The first mention of the word “mentor” is thought to go back to an ancient Greek story about a young child called Telemachus, who grew under the supervision of an old trusted friend of his father named Mentor. Since then, the name of this character has been used as a common term for “trusted tutor”.
Today, we use the word “mentor” for anyone who has a positive, guiding influence on another person’s life. “Mentoring” is the process of direct transfer of experience and knowledge from one person to another.
This toolkit is aimed at people who are considering setting up a mentoring program in or for their organisation, community, or wider sector. It will be most valuable to mentoring program managers and mentoring coordinators.
This toolkit should help you feel confident to:
● decide if mentoring is the right approach to achieve your organisation’s long-term objectives
● take all the steps needed to coordinate a mentoring program.
The toolkit is divided into 12 modules. Each module has a number of resources and tools associated with it, to help you extend and apply your learning.
Each main module is structured as follows:
● Learning objectives (“After reading this section you should...”)
● Key questions to ask yourself as you work through each module
● Guiding information to help you answer the questions in your own context
● Take action!, a list of concrete steps you can take to implement what you have just learned
● Resources (templates, examples and tools) to help you design and implement your program, and make decisions more quickly and effectively
● Stories from various different mentoring programs.
We recommend that you start a journal/workbook where you can record the decisions you are making, the information provided to you by the tools, your answers to key questions, and any other useful information.
While we have presented these modules as an ordered process to follow, in reality the process of coordinating a mentoring program is messy. Some programs will build a team before finding funding and others will need funding in order to build. Similarly, many organisations prefer to take a fully collaborative approach, so building a team is an important first step before making any decisions about the approach and design.
Hold the logic of the toolkit lightly and don’t be scared to come back and revisit your earlier decisions or to follow the modules in an order that best fits your situation.
Module 1: Getting started – mapping your context. This module will help you to understand why you’re choosing mentoring and what it will help achieve; to know whether mentoring is the right approach for you to take; to identify the opportunities and constraints for mentoring associated with your institutional environment; to think about which groups you will target and their motivations/needs/contributions; and to identify your mentoring program’s values and principles.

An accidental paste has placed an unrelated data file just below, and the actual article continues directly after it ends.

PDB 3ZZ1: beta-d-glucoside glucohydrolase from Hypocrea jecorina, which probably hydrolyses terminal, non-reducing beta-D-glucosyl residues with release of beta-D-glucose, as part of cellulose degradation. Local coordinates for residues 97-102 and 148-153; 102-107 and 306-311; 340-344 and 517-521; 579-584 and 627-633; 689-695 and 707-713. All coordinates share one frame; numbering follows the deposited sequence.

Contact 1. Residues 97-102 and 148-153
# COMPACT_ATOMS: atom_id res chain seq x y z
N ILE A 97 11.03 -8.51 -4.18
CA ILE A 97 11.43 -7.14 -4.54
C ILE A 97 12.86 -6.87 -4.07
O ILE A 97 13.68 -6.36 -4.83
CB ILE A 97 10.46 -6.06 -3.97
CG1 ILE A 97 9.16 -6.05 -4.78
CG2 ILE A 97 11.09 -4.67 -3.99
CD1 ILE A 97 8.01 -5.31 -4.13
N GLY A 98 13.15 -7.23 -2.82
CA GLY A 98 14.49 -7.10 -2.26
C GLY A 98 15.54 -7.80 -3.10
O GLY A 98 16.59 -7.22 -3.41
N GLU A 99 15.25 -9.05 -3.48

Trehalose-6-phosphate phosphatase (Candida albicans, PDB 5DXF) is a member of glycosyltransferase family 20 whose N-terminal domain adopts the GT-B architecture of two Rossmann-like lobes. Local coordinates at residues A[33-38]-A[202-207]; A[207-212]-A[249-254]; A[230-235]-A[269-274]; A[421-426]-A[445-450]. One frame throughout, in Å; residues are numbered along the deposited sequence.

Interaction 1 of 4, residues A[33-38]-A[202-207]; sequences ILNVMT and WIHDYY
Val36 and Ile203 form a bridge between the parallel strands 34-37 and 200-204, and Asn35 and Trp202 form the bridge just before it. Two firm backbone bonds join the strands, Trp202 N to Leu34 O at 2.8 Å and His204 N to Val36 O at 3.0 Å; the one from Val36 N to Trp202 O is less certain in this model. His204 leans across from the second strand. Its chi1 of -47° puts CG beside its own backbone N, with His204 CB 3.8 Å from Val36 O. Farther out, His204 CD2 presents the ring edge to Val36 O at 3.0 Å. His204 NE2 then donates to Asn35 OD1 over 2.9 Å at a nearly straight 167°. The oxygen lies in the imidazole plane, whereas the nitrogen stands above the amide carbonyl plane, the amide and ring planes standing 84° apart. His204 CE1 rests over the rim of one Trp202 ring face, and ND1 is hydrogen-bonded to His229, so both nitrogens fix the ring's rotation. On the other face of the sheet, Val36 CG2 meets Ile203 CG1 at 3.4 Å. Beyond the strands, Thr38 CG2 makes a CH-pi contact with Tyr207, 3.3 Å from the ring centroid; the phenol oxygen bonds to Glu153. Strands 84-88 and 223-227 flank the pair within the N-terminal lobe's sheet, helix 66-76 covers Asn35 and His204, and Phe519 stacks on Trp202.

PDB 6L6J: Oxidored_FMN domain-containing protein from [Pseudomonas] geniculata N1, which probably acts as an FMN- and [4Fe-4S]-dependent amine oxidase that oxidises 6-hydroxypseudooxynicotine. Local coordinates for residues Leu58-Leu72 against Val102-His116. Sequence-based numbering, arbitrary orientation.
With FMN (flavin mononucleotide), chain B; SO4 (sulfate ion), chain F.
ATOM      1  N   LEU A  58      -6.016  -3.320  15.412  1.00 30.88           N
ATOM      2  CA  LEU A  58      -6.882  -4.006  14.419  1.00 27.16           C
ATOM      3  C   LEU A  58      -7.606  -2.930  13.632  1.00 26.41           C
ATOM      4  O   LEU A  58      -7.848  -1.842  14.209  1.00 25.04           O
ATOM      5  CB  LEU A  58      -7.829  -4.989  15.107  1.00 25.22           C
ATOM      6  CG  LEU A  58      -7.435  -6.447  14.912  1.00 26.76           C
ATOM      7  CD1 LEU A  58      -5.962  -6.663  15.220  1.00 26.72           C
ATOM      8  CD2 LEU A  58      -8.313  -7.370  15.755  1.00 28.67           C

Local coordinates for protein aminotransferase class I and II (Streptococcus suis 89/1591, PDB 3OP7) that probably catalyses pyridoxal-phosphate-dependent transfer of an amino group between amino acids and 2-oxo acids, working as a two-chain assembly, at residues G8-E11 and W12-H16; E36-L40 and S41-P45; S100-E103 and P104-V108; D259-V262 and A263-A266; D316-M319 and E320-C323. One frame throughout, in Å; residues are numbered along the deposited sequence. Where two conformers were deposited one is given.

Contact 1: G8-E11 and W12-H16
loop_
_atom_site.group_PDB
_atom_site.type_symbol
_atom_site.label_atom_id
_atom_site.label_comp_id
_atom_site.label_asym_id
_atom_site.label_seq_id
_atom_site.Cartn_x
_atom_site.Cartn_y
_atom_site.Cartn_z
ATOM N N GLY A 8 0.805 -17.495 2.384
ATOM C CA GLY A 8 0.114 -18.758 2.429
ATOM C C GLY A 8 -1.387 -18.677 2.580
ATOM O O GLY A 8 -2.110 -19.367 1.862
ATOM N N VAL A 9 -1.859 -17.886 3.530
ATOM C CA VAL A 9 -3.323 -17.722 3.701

Module 2: Choosing a mentoring approach. This section will help you to understand all the different possible approaches to mentoring and to help you choose a mentoring approach that is best suited to your context.
Module 3: Finding resources. This section will help you determine what resources you need (both financial and in-kind); how to find those resources; and how to plan your mentoring program budget and negotiate with partners.
Module 4: Building a program team. This section will help you understand who is needed to get a mentoring program started; what role the mentoring coordinator plays (and how to find a suitable person to play that role); and how to work well together.
Module 5: Planning the mentoring program. This section introduces the process of identifying and planning the different elements and phases of a mentoring program.
Module 6: Monitoring and evaluating the mentoring program. This section covers how to determine your evaluation principles; different approaches/tools that you may choose; and how to use the information you gather to improve future programs. This section also covers how to support mentees and mentors to write blog posts about their experiences and learnings.
Modules 7, 8 and 9: Finding and matching mentees and mentors. These sections step you through the application and selection process for mentees (including sample application forms from many different programs); how to understand mentee needs; how to make mentoring inclusive for people in rural areas; how to create a pool of mentors (communicating the benefits of mentoring and expectations); and how to match mentees with mentors.
Module 10: Building the mentoring relationship. This section will help you understand how to get the mentee/mentor pair started – setting goals/visions as well as discussing roles and expectations. It also covers how you can foster peer mentoring in a group of mentees and mentors. There are different resources depending on the mentoring approach you’ve chosen in Module 2 – Choosing a mentoring approach.
Module 11: Maintaining the mentoring relationship. This section covers how you check in with mentoring pairs to determine what’s working well, what’s not, and what support they need at different stages. It also covers common challenges and how to overcome them, including how to manage conflict and re-match mentees with other mentors if needed.
Module 12: Ending the mentoring program. This section covers how to conclude the mentoring program – how to celebrate what was achieved, reflect on challenges, and draw lessons for the future. This section also covers the options mentees and mentors have to keep learning after the formal mentoring program ends.